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What is the objective of the illumos project?

illumos is a fully open community project to develop a reliable and scalable operating system. It began as a fork of the former OpenSolaris operating system.

Our goal is to foster open development of technologies for the 21st century while building on a twenty-year heritage, but free from the oversight of a single corporate entity and the resulting challenges thereof.

While our code base has a long history and many engineering traditions attached to it, our development processes are being reinvented in an attempt to remove barriers while maintaining consistently high code quality.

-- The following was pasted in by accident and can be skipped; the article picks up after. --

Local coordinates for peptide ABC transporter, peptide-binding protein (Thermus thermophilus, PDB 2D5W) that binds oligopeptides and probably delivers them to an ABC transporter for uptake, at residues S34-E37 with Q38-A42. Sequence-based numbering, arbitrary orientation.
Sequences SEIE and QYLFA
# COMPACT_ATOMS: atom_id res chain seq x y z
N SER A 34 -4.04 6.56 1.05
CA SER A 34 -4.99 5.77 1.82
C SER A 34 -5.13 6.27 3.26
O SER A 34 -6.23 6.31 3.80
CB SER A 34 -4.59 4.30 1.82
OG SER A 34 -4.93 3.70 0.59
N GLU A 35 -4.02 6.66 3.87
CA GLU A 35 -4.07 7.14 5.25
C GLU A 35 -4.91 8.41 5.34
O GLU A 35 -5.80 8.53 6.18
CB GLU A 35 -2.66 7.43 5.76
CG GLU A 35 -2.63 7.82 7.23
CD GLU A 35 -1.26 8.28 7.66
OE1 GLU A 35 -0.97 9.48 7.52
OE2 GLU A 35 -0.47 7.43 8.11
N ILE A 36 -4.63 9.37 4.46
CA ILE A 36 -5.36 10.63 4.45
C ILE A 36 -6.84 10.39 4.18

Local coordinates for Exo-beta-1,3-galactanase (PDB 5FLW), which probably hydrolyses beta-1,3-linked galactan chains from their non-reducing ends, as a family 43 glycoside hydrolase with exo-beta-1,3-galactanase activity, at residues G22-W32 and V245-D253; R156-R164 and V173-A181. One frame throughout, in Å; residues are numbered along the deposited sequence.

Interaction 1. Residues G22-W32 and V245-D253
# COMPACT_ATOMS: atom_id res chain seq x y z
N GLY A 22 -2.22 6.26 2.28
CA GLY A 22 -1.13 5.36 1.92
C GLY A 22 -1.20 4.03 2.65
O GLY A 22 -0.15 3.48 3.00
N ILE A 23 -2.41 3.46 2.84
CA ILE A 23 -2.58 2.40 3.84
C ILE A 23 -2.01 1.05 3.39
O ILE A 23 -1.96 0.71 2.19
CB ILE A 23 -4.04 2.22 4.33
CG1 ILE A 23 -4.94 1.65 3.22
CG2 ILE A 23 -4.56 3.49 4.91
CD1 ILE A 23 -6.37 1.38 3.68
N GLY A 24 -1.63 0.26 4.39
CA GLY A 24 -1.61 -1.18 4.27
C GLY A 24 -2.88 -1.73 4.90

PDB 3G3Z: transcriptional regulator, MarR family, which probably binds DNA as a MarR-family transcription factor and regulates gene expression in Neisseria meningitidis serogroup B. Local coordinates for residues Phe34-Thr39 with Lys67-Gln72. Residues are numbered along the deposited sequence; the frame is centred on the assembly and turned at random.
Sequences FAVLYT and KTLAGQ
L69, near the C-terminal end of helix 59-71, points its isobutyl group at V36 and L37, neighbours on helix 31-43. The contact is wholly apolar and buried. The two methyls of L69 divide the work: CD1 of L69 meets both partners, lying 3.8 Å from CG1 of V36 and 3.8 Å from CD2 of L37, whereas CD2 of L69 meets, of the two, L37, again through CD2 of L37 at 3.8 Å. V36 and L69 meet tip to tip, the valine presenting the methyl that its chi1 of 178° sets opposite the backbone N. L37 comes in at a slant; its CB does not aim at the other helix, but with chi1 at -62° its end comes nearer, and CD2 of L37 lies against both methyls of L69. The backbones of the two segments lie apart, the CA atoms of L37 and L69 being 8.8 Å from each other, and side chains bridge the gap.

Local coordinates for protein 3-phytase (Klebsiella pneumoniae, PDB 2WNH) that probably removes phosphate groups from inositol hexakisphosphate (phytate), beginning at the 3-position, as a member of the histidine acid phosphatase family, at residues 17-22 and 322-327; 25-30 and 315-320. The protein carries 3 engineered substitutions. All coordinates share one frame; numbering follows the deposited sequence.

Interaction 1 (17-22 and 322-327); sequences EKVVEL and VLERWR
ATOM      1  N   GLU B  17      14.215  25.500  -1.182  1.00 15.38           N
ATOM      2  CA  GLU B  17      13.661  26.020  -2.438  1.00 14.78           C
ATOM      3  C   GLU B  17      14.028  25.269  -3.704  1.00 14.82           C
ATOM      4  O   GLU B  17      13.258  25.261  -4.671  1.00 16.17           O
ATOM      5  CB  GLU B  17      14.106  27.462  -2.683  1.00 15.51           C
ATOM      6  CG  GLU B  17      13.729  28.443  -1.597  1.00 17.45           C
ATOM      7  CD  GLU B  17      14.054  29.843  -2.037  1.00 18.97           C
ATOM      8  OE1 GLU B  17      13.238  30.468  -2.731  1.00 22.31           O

How do I download the software?

The source code developed by the project is a fork of the Sun/Oracle code base referred to as "OS/Net" or "ON" (short for Operating System/Networking). It is the home of the technologies that previously defined OpenSolaris and Solaris, such as the kernel, network stack, filesystems, and device drivers, and all of the basic userland libraries and applications.

The illumos code base forms the foundation of distributions including a storage appliance from Nexenta, a cloud platform from Joyent, and the general-purpose OpenIndiana.